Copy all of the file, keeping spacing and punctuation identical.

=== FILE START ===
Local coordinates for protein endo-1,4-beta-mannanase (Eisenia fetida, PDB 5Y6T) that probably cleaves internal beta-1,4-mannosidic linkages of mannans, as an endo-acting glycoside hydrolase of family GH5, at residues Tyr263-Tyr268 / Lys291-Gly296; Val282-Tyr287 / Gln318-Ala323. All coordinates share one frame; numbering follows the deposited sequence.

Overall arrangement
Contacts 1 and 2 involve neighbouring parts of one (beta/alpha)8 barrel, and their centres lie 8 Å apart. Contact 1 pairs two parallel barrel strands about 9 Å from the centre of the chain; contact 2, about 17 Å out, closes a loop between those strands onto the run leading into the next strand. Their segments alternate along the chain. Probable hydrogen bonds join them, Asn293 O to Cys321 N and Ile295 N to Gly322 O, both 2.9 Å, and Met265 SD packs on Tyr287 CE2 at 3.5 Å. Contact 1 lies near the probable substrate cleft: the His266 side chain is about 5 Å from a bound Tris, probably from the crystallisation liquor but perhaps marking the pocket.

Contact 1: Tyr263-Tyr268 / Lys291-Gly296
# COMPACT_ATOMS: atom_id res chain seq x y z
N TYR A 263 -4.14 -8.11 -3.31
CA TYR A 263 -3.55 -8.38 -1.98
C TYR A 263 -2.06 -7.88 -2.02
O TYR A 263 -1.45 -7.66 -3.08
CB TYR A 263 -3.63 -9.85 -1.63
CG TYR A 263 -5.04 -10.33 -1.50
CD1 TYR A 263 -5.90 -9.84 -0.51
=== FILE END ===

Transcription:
Local coordinates for protein endo-1,4-beta-mannanase (Eisenia fetida, PDB 5Y6T) that probably cleaves internal beta-1,4-mannosidic linkages of mannans, as an endo-acting glycoside hydrolase of family GH5, at residues Tyr263-Tyr268 / Lys291-Gly296; Val282-Tyr287 / Gln318-Ala323. All coordinates share one frame; numbering follows the deposited sequence.

Overall arrangement
Contacts 1 and 2 involve neighbouring parts of one (beta/alpha)8 barrel, and their centres lie 8 Å apart. Contact 1 pairs two parallel barrel strands about 9 Å from the centre of the chain; contact 2, about 17 Å out, closes a loop between those strands onto the run leading into the next strand. Their segments alternate along the chain. Probable hydrogen bonds join them, Asn293 O to Cys321 N and Ile295 N to Gly322 O, both 2.9 Å, and Met265 SD packs on Tyr287 CE2 at 3.5 Å. Contact 1 lies near the probable substrate cleft: the His266 side chain is about 5 Å from a bound Tris, probably from the crystallisation liquor but perhaps marking the pocket.

Contact 1: Tyr263-Tyr268 / Lys291-Gly296
# COMPACT_ATOMS: atom_id res chain seq x y z
N TYR A 263 -4.14 -8.11 -3.31
CA TYR A 263 -3.55 -8.38 -1.98
C TYR A 263 -2.06 -7.88 -2.02
O TYR A 263 -1.45 -7.66 -3.08
CB TYR A 263 -3.63 -9.85 -1.63
CG TYR A 263 -5.04 -10.33 -1.50
CD1 TYR A 263 -5.90 -9.84 -0.51